[FOM] Godel, Wittgenstein etc.
praatika@mappi.helsinki.fi
praatika at mappi.helsinki.fi
Thu May 8 03:30:06 EDT 2003
[The following remarks, which I first presented in a private
correspondence, may perhaps clarify what I said in my earlier posting.]
My point was that we can apply Godel's theorem also to a theory S about
whose consistency we are less confident (e.g. ZFC + some new strong axiom)
and prove the conditional:
If S is consistent, then there is a true but unprovable-in-S sentence G (in
L(S).
So what can we then say about the truth of G (for S). I think that the
right conclusion is that we have exactly as much (or little) reason to
believe in the truth of G as we have reason to believe in the consistency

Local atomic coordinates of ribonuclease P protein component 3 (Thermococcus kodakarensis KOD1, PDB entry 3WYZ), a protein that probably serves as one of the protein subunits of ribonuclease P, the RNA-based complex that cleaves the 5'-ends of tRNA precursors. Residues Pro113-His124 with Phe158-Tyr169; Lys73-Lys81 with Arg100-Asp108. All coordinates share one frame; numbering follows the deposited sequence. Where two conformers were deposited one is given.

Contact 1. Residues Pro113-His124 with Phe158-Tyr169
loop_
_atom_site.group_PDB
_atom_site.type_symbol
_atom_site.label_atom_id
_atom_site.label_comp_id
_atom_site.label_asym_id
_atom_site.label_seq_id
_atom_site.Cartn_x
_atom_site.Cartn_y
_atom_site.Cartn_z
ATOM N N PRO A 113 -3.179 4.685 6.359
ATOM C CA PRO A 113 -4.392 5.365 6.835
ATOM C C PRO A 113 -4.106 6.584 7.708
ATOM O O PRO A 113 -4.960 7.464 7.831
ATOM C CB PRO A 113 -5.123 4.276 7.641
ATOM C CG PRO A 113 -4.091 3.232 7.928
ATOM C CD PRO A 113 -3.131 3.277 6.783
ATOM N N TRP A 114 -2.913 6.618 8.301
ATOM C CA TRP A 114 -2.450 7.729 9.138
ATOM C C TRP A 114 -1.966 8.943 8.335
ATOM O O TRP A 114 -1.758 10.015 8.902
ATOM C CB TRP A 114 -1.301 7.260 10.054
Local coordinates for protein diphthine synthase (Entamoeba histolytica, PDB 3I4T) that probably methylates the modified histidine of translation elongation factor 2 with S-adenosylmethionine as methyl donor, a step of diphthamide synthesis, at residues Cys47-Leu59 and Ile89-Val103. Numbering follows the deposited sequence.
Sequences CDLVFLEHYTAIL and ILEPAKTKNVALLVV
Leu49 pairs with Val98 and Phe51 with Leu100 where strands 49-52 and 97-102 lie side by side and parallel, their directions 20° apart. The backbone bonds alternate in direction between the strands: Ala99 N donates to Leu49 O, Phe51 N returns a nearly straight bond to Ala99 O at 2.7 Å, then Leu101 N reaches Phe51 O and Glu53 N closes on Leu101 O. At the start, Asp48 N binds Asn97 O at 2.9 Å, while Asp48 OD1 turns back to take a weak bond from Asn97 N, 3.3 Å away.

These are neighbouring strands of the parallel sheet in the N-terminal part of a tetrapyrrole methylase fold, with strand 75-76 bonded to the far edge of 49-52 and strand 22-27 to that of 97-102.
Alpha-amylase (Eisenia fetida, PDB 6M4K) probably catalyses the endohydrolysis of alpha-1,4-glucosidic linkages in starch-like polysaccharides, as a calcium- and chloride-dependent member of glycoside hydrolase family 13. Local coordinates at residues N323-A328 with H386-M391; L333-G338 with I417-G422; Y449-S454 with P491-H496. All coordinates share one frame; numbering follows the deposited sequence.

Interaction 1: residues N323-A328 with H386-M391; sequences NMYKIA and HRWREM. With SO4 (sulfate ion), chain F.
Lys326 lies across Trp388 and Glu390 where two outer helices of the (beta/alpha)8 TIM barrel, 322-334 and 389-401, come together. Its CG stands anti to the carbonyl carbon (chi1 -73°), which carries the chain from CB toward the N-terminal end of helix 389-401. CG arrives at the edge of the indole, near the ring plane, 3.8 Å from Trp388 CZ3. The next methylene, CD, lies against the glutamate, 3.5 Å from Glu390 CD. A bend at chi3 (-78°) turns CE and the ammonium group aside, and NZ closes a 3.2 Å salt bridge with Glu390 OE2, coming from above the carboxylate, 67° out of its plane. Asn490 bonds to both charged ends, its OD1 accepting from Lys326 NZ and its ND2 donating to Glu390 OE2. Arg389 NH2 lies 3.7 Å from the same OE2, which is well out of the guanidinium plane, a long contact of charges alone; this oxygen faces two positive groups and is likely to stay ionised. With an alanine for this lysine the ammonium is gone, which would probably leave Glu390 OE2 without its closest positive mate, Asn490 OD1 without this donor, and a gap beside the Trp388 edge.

of S.
(An amusing historical example is Quine's orginal version of ML (1940) - in
the end of the book he presented a proof of Godel's theorem for his system.
But ML was later proved to be inconsistent. Hence his G (for ML) was
false!)
Best
Panu
Panu Raatikainen
PhD., Docent in Theoretical Philosophy
Fellow, Helsinki Collegium for Advanced Studies
University of Helsinki
Address:
Helsinki Collegium for Advanced Studies
P.O. Box 4
FIN-00014 University of Helsinki
Finland
E-mail: panu.raatikainen at helsinki.fi
http://www.helsinki.fi/collegium/eng/Raatikainen/raatikainen.htm
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